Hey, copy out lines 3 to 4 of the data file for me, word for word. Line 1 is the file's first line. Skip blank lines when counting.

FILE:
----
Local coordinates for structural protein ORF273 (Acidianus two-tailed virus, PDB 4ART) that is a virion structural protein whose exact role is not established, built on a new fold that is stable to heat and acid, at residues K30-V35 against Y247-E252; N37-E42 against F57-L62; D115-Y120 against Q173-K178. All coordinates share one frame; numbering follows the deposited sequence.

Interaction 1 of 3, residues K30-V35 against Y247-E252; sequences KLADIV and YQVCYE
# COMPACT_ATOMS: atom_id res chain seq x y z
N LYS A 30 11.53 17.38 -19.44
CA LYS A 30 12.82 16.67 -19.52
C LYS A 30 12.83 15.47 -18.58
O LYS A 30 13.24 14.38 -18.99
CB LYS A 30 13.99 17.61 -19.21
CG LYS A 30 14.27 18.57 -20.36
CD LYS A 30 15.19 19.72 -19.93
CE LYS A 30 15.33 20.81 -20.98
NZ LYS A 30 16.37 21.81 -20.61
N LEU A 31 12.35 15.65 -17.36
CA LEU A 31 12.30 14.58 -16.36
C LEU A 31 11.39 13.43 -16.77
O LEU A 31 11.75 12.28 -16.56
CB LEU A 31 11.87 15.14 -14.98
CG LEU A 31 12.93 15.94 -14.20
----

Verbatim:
# COMPACT_ATOMS: atom_id res chain seq x y z
N LYS A 30 11.53 17.38 -19.44